Caffeine is the world’s favorite mood-altering drug. It is an extremely powerful, psychoactive substance and it is found in more than 60 known species of plants, and dietary sources include coffee, tea, cocoa beverages, chocolate and soft drinks.
Coffee was consumed in Arabia in the 13th century and was introduced into Europe in the early 17th century so no wonder that coffee consumption became perfectly normal throughout all these centuries.
‘. . . coffee sets the blood in motion and stimulates the muscles; it accelerates the digestive processes, chases away sleep, and gives us the capacity to engage a little longer in the exercise of our intellects.’ Honoré de Balzac (paraphrasing Brillat-Savarin) Traité des Excitants Modernes (1838).
But, the potential harmful effects of caffeine have long been recognized. As long ago as 1900, the Journal of the American Medical Association reported a conference on ‘Coffee as a beverage: its deleterious effects on the nervous system’, at which a contributor complained that ‘most physicians had given the subject little if any attention’. Another contributor asserted that coffee could cause a variety of symptoms, including depression, irritability, insomnia, tremulousness, loss of appetite and ‘frequent eructations of gas’ (JAMA, 2001).
Four caffeine-related syndromes are recognized in DSM–IV (American Psychiatric Association, 1994): caffeine intoxication; caffeine-induced anxiety disorder; caffeine-induced sleep disorder; and caffeine-related disorder not otherwise specified. (Source: BJPsych Advances).
The Johns Hopkins Baview Medical Center provides estimation that adults consume approximately 280 milligrams per day in the United States and that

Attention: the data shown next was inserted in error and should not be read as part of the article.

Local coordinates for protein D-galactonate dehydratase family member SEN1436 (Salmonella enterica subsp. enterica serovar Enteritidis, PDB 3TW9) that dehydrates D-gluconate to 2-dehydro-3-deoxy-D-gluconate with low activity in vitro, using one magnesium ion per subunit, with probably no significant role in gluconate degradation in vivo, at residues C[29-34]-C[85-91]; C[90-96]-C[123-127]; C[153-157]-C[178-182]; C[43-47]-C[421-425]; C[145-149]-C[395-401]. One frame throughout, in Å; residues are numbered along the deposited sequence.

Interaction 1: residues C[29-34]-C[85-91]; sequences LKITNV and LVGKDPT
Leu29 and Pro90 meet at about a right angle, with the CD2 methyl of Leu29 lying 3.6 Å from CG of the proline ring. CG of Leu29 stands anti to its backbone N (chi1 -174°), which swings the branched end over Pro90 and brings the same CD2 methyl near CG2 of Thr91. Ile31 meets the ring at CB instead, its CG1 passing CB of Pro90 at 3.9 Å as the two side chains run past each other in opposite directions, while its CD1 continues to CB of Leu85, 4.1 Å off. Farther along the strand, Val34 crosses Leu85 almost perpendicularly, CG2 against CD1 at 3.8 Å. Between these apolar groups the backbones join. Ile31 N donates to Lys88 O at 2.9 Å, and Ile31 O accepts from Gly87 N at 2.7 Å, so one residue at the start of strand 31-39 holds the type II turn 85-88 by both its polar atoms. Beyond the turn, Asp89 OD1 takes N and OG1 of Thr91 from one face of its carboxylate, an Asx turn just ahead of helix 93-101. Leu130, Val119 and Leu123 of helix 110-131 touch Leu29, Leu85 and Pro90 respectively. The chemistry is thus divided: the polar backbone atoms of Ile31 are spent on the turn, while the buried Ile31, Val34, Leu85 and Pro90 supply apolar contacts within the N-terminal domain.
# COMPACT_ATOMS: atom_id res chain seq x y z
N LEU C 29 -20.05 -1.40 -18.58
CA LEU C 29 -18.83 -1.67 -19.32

- 100 mg of caffeine per day can lead to physical dependence and withdrawal symptoms upon ceasing to consume caffeine.
- 200 mg of caffeine per day can increase anxiety ratings and induce panic attacks for some individuals.
- Caffeine intoxication can occur for some individuals when they consume caffeine in excess of 250 mg (more than 2-3 cups of brewed coffee) per day.
People already susceptible to panic attacks an anxiety in general are more prone to the psychological effects of caffeine. Caffeine stimulates central nervous system and can significantly contribute to anxiety and related conditions and symptoms including insomnia, irritability, racing heart, heart palpitations, and even panic attacks.
People susceptible to increased anxiety related to caffeine intake have a slight genetic variation in their adenosine receptors which not only are responsible for caffeine’s awakening effects but also regulate person’s sense of anxiety.
A well-conducted study, published in 2003 which was a joint project in part by the Department of Psychiatry, The University of Chicago and The Department of Psychiatry, University of Munster, Germany1 found that genetic differences in people’s Adenosine receptors were likely responsible for caffeine-induced anxiety.
The team looked at 3 different genotypes involving adenosine receptor genes to see if any of them would indicate whether or not a person would have increased anxiety when consuming caffeine.
They found that people with an A2a receptor gene difference seem to be especially at risk of experiencing increased anxiety when consuming coffee, tea, energy drinks, or other caffeine-containing products.
Both the A1 and the A2a adenosine receptors in a person’s brain are thought to also regulate how a person deals with stress and anxiety. Since caffeine binds to these receptors, it is thought to interfere with anxiety regulation.
Therefore, those that have the A2a gene difference could experience increased anxiety when consuming caffeine (Source: caffeineinformer).